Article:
For the last month or so, the dominant narrative in American politics has been that President Joe Biden – and Democrats more generally – are on the comeback trail.
Their odds of keeping the Senate look better than they did earlier in the midterm cycle and there are even some pundits who suggest Democrats might be able to eke out a House majority.
Here’s the thing that all of that happy talk misses: Biden is still not at all popular among the public. And if past is prologue, his approval ratings are the key to how his party will do in November.
Let me throw a few numbers at you.
In new CNN polling in Arizona and Nevada, Biden’s job approval rating among registered voters sits at 39% in both states. His disapproval in both states is 60%. Which, bad.
But it’s not anomalous. In CNN’s Poll of Polls, the average of the most recent national polls of adults that meet CNN’s standards for reporting, Biden’s approval is at – and stop me if you’ve heard this before – 39%. (Biden’s disapproval is at 52%, with more people in those national polls saying they don’t have an opinion of Biden’s job performance than in the Arizona and Nevada polls.)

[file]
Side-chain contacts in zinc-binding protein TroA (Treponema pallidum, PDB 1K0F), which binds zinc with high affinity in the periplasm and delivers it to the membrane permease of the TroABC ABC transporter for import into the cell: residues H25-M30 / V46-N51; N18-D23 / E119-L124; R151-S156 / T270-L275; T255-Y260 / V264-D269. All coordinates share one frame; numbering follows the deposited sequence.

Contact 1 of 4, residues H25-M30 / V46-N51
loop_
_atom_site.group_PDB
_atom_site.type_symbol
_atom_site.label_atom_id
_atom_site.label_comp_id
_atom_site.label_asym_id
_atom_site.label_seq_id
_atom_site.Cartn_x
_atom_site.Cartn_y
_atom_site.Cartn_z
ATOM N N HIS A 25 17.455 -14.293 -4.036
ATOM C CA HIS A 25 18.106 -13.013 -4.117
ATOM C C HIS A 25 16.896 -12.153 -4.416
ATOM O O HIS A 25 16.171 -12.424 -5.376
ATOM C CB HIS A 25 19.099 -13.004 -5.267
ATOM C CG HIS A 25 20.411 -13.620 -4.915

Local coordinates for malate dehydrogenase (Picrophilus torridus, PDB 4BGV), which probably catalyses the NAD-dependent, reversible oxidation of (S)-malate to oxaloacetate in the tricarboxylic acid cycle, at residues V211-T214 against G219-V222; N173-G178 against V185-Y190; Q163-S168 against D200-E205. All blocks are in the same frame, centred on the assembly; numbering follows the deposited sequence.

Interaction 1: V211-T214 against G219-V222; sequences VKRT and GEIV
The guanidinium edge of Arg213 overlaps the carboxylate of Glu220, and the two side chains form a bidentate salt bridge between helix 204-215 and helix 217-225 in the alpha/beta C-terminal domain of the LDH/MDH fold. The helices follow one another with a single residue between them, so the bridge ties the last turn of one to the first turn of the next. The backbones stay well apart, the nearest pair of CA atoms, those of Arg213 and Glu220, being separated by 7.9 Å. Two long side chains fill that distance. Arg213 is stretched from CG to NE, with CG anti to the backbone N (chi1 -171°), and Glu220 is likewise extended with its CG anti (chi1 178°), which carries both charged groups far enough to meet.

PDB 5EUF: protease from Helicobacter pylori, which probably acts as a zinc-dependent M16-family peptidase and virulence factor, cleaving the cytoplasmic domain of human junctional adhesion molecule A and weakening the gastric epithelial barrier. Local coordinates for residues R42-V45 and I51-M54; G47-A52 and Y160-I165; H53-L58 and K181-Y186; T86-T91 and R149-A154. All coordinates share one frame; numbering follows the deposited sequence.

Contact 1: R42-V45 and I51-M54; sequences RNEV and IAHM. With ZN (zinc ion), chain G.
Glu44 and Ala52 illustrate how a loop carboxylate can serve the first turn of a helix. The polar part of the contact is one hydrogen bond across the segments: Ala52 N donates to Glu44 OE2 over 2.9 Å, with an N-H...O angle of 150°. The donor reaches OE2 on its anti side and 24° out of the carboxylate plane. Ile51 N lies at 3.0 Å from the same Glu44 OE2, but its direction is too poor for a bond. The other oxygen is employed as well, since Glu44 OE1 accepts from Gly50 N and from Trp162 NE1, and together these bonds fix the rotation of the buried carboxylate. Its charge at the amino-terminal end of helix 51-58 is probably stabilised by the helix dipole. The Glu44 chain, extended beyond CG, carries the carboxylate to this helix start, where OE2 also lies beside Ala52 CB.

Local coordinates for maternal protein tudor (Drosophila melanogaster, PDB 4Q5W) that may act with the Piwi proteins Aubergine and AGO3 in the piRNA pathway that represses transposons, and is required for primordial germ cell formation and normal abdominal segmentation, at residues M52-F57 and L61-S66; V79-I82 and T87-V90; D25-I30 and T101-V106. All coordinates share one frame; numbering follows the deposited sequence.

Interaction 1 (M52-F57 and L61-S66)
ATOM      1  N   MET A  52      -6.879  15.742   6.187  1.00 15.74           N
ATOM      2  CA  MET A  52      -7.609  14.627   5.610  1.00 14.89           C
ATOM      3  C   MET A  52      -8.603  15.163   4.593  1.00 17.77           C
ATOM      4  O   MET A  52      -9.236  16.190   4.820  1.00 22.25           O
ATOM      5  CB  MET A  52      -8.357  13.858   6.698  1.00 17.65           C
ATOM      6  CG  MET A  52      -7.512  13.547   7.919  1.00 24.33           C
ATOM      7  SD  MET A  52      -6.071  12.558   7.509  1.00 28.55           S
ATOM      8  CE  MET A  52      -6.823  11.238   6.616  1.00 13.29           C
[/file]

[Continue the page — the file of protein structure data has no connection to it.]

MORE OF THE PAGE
Where does Biden rank historically at this point in his presidency? Using Gallup’s awesome presidential job approval center, we can track where recent Biden’s recent predecessors stood in the final stretch before the midterm election in their first term.
Biden: 42% approval among adults (Last poll ended 9/16/22)
Donald Trump: 40% approval (9/30/18)
Barack Obama: 46% approval (9/19/10)
George W. Bush: 70% approval (9/16/02)
Bill Clinton: 42% approval (9/18/94)
George H.W. Bush: 73% approval (9/16/90)
So going back 30 years, only Trump had a lower job approval rating in Gallup’s polling than Biden at similar stage of the midterm cycle.
In the 2018 election, Democrats won a net of 40 House seats – and took the majority. Which is consistent with what history tells us about the price the president’s party pays when said president is not popular with Americans.
As of 2018 – and not including the 2018 election – the average House seat loss for a president whose job approval is under 50% is 37 seats, according to a Gallup analysis. For presidents with job approvals north of 50%, the seat loss average is 14 seats.
Of course, even the lower end of that range would hand Republicans the House majority in 2022.
The Point: There’s no doubt Biden’s numbers experienced a bit of a bump at the end of the summer. But they appear to have settled back into very dangerous territory for Democrats on the ballot this fall.